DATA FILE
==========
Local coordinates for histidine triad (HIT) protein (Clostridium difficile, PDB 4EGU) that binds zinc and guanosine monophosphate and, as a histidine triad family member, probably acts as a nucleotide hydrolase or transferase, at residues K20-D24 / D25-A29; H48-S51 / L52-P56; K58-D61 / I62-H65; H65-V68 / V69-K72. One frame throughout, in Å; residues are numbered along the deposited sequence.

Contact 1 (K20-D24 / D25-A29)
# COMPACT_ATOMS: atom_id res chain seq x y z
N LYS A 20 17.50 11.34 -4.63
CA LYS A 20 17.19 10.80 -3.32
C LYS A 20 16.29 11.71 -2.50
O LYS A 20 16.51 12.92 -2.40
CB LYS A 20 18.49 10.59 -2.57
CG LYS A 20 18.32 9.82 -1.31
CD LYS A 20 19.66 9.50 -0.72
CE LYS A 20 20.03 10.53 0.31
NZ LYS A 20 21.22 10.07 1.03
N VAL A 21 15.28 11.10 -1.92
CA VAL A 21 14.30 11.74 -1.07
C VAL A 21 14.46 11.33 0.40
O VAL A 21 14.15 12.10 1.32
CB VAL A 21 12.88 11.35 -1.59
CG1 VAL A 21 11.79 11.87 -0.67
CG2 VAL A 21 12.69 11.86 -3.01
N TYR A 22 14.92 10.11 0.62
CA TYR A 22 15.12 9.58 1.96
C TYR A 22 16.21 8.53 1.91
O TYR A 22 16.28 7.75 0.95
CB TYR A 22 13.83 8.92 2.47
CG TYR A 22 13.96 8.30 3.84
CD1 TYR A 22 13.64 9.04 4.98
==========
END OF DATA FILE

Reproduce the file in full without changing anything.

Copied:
Local coordinates for histidine triad (HIT) protein (Clostridium difficile, PDB 4EGU) that binds zinc and guanosine monophosphate and, as a histidine triad family member, probably acts as a nucleotide hydrolase or transferase, at residues K20-D24 / D25-A29; H48-S51 / L52-P56; K58-D61 / I62-H65; H65-V68 / V69-K72. One frame throughout, in Å; residues are numbered along the deposited sequence.

Contact 1 (K20-D24 / D25-A29)
# COMPACT_ATOMS: atom_id res chain seq x y z
N LYS A 20 17.50 11.34 -4.63
CA LYS A 20 17.19 10.80 -3.32
C LYS A 20 16.29 11.71 -2.50
O LYS A 20 16.51 12.92 -2.40
CB LYS A 20 18.49 10.59 -2.57
CG LYS A 20 18.32 9.82 -1.31
CD LYS A 20 19.66 9.50 -0.72
CE LYS A 20 20.03 10.53 0.31
NZ LYS A 20 21.22 10.07 1.03
N VAL A 21 15.28 11.10 -1.92
CA VAL A 21 14.30 11.74 -1.07
C VAL A 21 14.46 11.33 0.40
O VAL A 21 14.15 12.10 1.32
CB VAL A 21 12.88 11.35 -1.59
CG1 VAL A 21 11.79 11.87 -0.67
CG2 VAL A 21 12.69 11.86 -3.01
N TYR A 22 14.92 10.11 0.62
CA TYR A 22 15.12 9.58 1.96
C TYR A 22 16.21 8.53 1.91
O TYR A 22 16.28 7.75 0.95
CB TYR A 22 13.83 8.92 2.47
CG TYR A 22 13.96 8.30 3.84
CD1 TYR A 22 13.64 9.04 4.98